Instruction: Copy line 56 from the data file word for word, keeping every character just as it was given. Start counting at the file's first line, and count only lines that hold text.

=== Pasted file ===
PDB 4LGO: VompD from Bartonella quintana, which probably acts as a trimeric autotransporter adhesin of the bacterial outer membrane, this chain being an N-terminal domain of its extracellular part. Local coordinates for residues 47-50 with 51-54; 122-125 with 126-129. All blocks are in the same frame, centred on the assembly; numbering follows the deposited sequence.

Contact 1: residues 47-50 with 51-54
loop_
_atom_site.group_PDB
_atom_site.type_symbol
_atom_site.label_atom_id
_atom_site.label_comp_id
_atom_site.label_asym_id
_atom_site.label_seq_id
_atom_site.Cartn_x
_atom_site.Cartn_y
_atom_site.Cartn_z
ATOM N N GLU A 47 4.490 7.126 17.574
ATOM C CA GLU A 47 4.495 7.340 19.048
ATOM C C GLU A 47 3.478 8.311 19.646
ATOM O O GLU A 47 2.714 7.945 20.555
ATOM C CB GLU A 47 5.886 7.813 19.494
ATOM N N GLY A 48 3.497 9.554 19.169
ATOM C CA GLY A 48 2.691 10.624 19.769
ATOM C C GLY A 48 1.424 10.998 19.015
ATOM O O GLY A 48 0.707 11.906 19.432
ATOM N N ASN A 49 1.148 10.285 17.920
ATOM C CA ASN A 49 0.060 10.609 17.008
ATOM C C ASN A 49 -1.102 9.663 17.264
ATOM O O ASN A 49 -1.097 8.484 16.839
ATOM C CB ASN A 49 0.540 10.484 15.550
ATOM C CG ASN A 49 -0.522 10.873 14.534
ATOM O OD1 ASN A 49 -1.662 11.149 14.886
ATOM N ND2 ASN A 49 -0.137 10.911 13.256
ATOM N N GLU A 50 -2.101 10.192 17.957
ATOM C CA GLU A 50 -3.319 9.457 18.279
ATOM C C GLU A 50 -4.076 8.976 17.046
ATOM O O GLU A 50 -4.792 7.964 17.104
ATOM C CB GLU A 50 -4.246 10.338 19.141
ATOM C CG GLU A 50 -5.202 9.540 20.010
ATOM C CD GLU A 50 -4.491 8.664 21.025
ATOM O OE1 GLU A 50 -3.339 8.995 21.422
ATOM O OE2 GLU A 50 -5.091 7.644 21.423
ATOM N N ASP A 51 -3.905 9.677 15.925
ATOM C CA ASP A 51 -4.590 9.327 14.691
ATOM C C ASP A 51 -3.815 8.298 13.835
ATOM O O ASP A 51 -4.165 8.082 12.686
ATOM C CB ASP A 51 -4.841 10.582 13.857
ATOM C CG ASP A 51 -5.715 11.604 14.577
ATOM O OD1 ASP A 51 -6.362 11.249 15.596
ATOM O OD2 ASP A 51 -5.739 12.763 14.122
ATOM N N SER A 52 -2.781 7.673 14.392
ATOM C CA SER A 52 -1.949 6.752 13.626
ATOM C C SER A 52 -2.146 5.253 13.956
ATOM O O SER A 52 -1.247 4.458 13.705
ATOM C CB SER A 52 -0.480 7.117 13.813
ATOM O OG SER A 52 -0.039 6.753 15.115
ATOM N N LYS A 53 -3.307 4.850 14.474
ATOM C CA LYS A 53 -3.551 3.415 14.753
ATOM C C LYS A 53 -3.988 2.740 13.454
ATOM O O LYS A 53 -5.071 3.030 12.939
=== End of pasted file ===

ATOM O O LYS A 53 -5.071 3.030 12.939